The International Friends of South Sudan, a Kenyan-based NGO has called on the African Union to take over the mediation of peace talks between the government in Juba and rebels allied to former vice president Riek Machar, after expressing concern that the international community has been too slow to help resolve the crisis.
Executive secretary Simon Kamau says the group has also petitioned the United Nations to send international peacekeepers to South Sudan to prevent any possibility of genocide following the recent massacre of citizens who sought refuge at a UN compound.
“We believe the United Nations must as a matter of urgency send a much larger peacekeeping force in South Sudan to protect civilians and to protect property,” said Kamau. “We believe that Mr. Ban Ki-Moon must not let the situation in South Sudan judge him as the Secretary General during whose tenure South Sudan experienced a Rwanda style genocide while everybody was watching.”
The group urged the African Union to establish a committee of former heads of state and government to put pressure on the warring factions to end the conflict.
“We believe the AU can set up a panel of prominent statesmen and this panel approaches both President Salva Kiir and Dr. Riek Machar and actually dictate upon them that this nonsensical killing must come to an end,” said Kamau. “We are hoping that this could probably make much more sense than people sitting in hotels in Addis Ababa while they are hiding cards under the table.”
The Intergovernmental Authority on Development (IGAD), an East African regional bloc has been mediating the peace negotiations between the warring factions in neighboring Ethiopia.
But, Kamau says IGAD cannot be trusted to be an impartial arbitrator since, he argues, some members of the regional bloc have taken sides in the conflict. He says the regional bloc has failed in its mediation efforts to help resolve the conflict since the killing of unarmed civilians has yet to be stopped.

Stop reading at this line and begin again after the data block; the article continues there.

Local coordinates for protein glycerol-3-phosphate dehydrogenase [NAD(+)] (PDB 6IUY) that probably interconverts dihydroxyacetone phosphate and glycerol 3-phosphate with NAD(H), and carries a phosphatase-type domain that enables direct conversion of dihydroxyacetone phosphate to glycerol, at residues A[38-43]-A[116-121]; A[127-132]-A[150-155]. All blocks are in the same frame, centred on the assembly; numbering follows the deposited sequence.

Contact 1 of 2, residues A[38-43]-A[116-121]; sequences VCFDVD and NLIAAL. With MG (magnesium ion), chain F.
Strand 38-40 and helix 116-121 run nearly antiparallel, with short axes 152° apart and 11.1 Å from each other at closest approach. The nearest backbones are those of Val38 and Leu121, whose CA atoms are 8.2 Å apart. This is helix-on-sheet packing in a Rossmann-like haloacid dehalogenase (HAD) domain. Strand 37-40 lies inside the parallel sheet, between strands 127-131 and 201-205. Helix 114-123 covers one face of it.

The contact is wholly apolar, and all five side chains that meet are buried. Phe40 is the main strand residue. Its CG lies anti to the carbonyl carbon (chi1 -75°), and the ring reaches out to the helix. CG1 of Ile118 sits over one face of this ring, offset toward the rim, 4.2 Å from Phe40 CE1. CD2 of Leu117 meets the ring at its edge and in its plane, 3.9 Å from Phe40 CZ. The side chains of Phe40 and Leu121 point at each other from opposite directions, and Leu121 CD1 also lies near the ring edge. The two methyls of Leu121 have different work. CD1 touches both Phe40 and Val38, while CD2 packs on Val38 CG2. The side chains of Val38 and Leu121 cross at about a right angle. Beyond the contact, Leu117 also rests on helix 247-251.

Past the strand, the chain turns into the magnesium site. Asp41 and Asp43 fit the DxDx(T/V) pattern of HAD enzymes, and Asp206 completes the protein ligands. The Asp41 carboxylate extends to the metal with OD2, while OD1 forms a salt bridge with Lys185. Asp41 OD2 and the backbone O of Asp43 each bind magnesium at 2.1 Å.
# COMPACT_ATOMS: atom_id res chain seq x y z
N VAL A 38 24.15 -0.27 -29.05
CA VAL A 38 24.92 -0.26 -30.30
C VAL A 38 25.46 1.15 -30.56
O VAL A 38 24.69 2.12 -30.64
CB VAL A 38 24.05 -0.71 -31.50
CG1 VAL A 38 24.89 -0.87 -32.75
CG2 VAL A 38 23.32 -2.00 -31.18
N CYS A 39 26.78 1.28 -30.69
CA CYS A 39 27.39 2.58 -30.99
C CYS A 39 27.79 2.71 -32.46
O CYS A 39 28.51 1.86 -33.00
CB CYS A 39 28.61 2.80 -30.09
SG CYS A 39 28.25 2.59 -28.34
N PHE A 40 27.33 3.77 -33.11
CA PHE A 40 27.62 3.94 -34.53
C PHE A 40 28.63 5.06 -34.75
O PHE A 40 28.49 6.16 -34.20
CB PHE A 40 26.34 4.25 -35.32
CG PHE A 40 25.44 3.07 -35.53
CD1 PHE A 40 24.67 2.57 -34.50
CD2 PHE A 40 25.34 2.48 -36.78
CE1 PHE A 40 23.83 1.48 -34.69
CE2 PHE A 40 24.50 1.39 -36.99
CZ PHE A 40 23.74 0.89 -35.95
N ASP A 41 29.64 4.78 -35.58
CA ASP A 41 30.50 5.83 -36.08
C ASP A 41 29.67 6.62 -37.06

“Some of the IGAD member states have already been participating in this conflict by way of sending armed forces unfortunately to support one side in this conflict in South Sudan,” said Kamau.
“This makes IGAD partial,” said Kama. “So how do we expect a partial IGAD to play an impartial role in the mediation talks? IGAD cannot be seen to pretend that they can meaningfully bring the two warring sides together when some of the member states are actually are part and parcel in this conflict.”
Both sides have accused each other of abandoning a cessation of hostilities agreement signed to protect lives and property.
Another round of peace negotiations resumed in Addis Ababa on Monday after the government in Juba released four political detainees accused of plotting to overthrow the administration in Juba – a key demand of the rebels at the peace talks. The government expressed hope that the release of the detainees could help expedite the peace process to end the conflict.
Clottey interview with Simon Kamau, International Friends of South Sudan